- To refute claims that the caretaker could not afford to feed his/her animals or take them to the vet, the prosecuting attorney should present evidence demonstrating the community resources that would have been available to the owner withlimited resources: low cost or free veterinary services, spaying and neutering, vaccinations, and/or re-homing at the local animal shelter to avoid abuse/neglect.
- Similarly to the lack of financial resources, if the owner is disabled and can no longer take care of animal, the prosecuting attorney should demonstrate the community resources that would have been available to the defendant to avoid neglect situation.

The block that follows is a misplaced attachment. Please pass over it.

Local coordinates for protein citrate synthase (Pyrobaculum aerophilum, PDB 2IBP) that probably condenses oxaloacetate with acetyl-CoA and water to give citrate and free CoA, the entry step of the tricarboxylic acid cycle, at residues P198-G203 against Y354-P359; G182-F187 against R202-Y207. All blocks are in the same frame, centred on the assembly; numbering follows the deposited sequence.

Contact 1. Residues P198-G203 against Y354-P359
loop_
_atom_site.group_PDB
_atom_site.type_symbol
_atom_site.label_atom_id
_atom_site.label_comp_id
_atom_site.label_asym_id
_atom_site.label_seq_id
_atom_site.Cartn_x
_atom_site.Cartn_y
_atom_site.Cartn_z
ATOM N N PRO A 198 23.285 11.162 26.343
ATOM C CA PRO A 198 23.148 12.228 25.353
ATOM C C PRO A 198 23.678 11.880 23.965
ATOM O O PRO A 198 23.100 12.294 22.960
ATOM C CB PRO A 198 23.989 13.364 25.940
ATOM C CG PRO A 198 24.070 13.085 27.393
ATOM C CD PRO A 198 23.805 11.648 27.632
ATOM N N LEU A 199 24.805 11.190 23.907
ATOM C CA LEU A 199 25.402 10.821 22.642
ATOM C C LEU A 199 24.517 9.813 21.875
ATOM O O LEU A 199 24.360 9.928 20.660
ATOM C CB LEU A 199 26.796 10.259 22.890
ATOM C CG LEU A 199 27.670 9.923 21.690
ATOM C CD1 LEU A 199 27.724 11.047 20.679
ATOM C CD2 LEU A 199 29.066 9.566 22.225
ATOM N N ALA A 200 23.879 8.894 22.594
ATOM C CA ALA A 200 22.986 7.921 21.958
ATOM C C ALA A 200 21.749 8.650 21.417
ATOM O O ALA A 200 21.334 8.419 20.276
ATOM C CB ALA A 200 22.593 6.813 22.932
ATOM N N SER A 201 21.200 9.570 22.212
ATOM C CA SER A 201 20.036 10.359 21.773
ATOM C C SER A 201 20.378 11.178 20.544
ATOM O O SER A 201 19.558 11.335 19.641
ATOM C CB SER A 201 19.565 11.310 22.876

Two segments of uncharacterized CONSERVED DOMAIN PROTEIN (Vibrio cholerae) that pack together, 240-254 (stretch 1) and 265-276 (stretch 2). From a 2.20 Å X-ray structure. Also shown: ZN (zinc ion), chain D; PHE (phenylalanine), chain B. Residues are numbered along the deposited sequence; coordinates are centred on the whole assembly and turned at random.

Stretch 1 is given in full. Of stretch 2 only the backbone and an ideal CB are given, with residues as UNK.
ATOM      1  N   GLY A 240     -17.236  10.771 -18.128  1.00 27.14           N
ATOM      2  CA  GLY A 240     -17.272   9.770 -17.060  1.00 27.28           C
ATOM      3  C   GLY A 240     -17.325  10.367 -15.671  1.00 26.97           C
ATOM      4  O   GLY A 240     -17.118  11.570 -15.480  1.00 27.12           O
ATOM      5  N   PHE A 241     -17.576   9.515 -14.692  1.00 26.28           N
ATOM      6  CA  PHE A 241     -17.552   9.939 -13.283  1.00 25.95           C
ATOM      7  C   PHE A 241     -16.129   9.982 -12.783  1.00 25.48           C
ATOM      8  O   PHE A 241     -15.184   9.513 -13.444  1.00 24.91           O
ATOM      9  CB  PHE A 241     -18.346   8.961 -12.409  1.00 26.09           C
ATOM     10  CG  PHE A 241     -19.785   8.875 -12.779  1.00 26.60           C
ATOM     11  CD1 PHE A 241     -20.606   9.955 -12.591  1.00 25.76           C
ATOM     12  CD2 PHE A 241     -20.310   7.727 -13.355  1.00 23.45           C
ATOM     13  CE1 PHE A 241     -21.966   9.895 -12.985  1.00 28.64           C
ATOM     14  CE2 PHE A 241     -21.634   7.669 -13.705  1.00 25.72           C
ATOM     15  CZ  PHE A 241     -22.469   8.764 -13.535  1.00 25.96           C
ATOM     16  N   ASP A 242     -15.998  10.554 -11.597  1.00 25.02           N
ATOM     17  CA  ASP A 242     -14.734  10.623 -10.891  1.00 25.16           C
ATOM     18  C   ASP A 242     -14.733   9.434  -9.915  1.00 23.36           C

- Ignorance of law is not a valid defense in the State of Georgia.
- Whether an individual or an institution, a hoarder is a hoarder is a hoarder. The difference between a hoarder/fraudulent rescue organization and legitimate shelter, rescue or sanctuary is that the bone fide caretaker does not cause the animals to suffer from lack of veterinary care, malnutrition, starvation, untreated diseases, injuries, poor sanitation, overcrowding and intensive confinement. Evidence to this extent will help to refute the pretense of operating as an animal shelter or rescue organization.
- Circumstantial evidence may be used in prosecutions under O.C.G.A. § 16-12-4.12
- Georgia law does not recognize this kind of “mercy killing” for one’s own pets.
1 O.C.G.A. § 16-12-4 (2014); Favors v. State, 756 S.E.2d 612, 614 (Ga. App. 2014); Tiller